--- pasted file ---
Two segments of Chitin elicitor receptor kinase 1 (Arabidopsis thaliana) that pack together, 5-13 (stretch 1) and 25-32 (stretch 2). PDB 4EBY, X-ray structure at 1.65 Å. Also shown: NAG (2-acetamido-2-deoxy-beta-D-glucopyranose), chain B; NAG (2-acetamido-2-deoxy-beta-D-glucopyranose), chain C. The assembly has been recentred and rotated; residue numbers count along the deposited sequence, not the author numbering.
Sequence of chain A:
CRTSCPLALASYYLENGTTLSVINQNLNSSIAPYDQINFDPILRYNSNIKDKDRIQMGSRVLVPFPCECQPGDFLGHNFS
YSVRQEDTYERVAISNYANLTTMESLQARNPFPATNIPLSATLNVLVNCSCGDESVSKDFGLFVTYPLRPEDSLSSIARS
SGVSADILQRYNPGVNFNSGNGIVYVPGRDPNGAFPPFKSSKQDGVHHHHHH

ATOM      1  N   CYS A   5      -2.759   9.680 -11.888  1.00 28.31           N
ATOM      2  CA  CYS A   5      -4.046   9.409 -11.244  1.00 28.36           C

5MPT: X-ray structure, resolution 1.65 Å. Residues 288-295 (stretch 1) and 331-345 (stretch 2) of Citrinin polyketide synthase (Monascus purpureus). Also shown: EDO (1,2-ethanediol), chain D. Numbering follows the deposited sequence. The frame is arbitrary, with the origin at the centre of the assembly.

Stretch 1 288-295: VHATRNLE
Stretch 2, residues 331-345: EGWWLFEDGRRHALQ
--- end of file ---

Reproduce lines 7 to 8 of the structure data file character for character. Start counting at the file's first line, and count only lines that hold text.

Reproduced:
ATOM      2  CA  CYS A   5      -4.046   9.409 -11.244  1.00 28.36           C

5MPT: X-ray structure, resolution 1.65 Å. Residues 288-295 (stretch 1) and 331-345 (stretch 2) of Citrinin polyketide synthase (Monascus purpureus). Also shown: EDO (1,2-ethanediol), chain D. Numbering follows the deposited sequence. The frame is arbitrary, with the origin at the centre of the assembly.